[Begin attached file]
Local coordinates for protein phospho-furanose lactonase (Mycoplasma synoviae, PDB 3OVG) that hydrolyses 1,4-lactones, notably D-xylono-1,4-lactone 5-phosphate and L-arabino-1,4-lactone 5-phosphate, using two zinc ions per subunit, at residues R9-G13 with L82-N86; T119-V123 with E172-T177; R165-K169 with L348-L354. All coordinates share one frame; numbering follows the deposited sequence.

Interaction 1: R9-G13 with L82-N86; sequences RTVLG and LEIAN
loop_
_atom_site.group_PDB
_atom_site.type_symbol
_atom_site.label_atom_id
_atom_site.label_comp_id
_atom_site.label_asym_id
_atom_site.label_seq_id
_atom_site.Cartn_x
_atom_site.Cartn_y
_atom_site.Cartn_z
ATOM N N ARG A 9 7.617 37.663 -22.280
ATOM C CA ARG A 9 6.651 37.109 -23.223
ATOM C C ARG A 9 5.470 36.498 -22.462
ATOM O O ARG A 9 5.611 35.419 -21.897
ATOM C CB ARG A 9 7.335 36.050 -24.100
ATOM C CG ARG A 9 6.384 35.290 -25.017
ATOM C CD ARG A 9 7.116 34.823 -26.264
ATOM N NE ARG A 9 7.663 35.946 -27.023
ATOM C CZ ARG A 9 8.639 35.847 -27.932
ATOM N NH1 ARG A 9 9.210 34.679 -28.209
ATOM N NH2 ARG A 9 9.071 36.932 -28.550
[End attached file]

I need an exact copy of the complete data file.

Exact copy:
Local coordinates for protein phospho-furanose lactonase (Mycoplasma synoviae, PDB 3OVG) that hydrolyses 1,4-lactones, notably D-xylono-1,4-lactone 5-phosphate and L-arabino-1,4-lactone 5-phosphate, using two zinc ions per subunit, at residues R9-G13 with L82-N86; T119-V123 with E172-T177; R165-K169 with L348-L354. All coordinates share one frame; numbering follows the deposited sequence.

Interaction 1: R9-G13 with L82-N86; sequences RTVLG and LEIAN
loop_
_atom_site.group_PDB
_atom_site.type_symbol
_atom_site.label_atom_id
_atom_site.label_comp_id
_atom_site.label_asym_id
_atom_site.label_seq_id
_atom_site.Cartn_x
_atom_site.Cartn_y
_atom_site.Cartn_z
ATOM N N ARG A 9 7.617 37.663 -22.280
ATOM C CA ARG A 9 6.651 37.109 -23.223
ATOM C C ARG A 9 5.470 36.498 -22.462
ATOM O O ARG A 9 5.611 35.419 -21.897
ATOM C CB ARG A 9 7.335 36.050 -24.100
ATOM C CG ARG A 9 6.384 35.290 -25.017
ATOM C CD ARG A 9 7.116 34.823 -26.264
ATOM N NE ARG A 9 7.663 35.946 -27.023
ATOM C CZ ARG A 9 8.639 35.847 -27.932
ATOM N NH1 ARG A 9 9.210 34.679 -28.209
ATOM N NH2 ARG A 9 9.071 36.932 -28.550